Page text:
Can We Master Anything?

We write and we believe through the act of writing we are being honest.

The paper, to the pen, to the hand, the arm, the head, the brain.

A straight line. Connected. Mind to output.

But there are no straight lines in this floating space of existence.

No full clarity, no open view of ourself. Not through anything, and not through writing.

Still, with whatever concept of mind we do have, we do our best to create, and that’s the best we can do.

I want to tell you that we can only write and write and in the practice of writing hope to distract ourselves from ourselves and therein discover some form of truth. The salamander caught lounging under a rock.

The repetition of writing brings us to ourselves. It is not the connection of pen, paper, mind, but the meditation, the recurrence of the act which takes us out of our mind to a place not quite within our own boundaries.

Why do we write? Because in the habit of doing so, the writingitself an entity unearthed—begins to take over.

When we learn something new—horseback riding, let’s say—all thoughts must be about technique, procedure, maintaining one’s fears, ensuring the safety of both one’s self and the horse…

With enough practice and repetition comes an intuitive ability to ride that transcends any outline of the idea of what learning horseback riding once meant to you.

Then, it was you on a horse. Two disparate beings learning to cooperate enough that an enjoyable experience could be had.

horseback riding saddle art

One might even say that your focus was centered on control. Control + discipline = mastery.

Yet somehow it happens that the idea of control mixes with the art of riding and begins morphing into an occurrence of symbiosis.

A point is reached (with the right kind of practice) where the horse understands your desires not with reins or clicks or one-word-utterances, but with seeming intuition. It senses your gaze or feels the vague pressure of your inner thigh against its broadly ribbed stomach.

Now you’ve reached a place far beyond the idea of mastering the art of horseback riding; instead you’ve arrived to the place where the art of horseback riding has mastered you.

Think of an art or skill you’ve mastered.

Is it you who really feels so powerful over it, or have you relinquished yourself to a holistic understanding, one that enables you—not itto be overcome?

A professional basketballer is not thinking consciously during the game; he is in a state of flow. 

In the flow state, mental chatter, sense of time, doubts, distractions, and anything outside the utterly-present moment all fall to the wayside. The created spirit of years of effort takes control, and conscious thinking becomes unnecessary.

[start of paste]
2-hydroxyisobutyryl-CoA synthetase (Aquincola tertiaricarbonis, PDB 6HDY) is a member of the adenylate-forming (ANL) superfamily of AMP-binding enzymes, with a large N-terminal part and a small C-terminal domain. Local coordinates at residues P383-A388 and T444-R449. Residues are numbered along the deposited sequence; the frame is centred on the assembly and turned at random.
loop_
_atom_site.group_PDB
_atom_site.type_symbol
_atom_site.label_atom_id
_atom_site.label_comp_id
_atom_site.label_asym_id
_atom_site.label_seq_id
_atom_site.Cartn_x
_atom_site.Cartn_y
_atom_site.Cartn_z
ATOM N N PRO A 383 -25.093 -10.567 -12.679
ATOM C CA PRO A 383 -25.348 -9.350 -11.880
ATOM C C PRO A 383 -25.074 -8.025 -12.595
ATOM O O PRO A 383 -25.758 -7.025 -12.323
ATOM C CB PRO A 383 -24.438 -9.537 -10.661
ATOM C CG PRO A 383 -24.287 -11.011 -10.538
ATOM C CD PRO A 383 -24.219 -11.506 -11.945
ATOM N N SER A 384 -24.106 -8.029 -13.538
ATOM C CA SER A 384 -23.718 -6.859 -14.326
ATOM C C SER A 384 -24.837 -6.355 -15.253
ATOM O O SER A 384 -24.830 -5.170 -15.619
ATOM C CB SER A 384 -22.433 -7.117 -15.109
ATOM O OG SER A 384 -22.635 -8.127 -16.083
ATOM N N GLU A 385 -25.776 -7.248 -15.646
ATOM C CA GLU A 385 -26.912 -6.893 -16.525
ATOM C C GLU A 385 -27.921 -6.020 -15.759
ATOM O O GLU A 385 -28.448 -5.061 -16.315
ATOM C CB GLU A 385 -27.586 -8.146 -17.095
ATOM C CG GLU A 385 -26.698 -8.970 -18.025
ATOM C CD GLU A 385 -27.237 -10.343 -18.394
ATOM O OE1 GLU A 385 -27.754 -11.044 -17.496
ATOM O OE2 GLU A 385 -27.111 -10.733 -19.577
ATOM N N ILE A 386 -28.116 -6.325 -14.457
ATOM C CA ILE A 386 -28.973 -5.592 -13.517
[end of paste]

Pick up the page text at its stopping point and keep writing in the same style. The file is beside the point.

A chessmaster, though years have been spent practicing moves and variations, does not win a set of 40 simultaneously-played games by meticulously analyzing each move to be made; instead, he lets his long-earned knowledge overtake him, dunking him into a state of flow.  

Though effort was made to nurture the knowledge, the work, in truth, was only to turn oneself into fertile grounds from which the skill itself could grow strong enough to stand on two feet.

We write not to master writing, but to feed the fledgling art within us. Only when strong enough can it allow us to relinquish, if only briefly, the misplaced duty we’ve placed upon ourselves to remain conscious and in-control.

We cannot master an art, we can only hope that it is able to master us.

 


Want to know more about this flow business? Watch Mihaly Csikszentmihalyi’s Ted talk on the state of flow, and maybe even find out the answer to “What makes a life worth living?”

 

 

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Are You Listening to What You Should Say?

There is the paralysis of not knowing what to say. What should be said. What should be heard.

There is the freedom of simply saying.

Of sitting down while your brain recedes to the background and your fingers move to the foreground so the things that come out are those which themselves wish to be said, which have been waiting, paused, held floating within your ribcage, hoping for you to unbar the gates.

There is the reaction, and there is the release.

We base often the release on the anticipated reaction even though reaction, by definition, is a thing that follows.

The focus, if we can commit to honesty (and can’t we?), should be on the release.

wisp of smoke being released

Let the reaction be what it is; let the people see and think and respond how they wish. Our responsibility is to ourselves, to letting out what is in while listening, watching, and hopefully—if barely—understanding better what and who we are.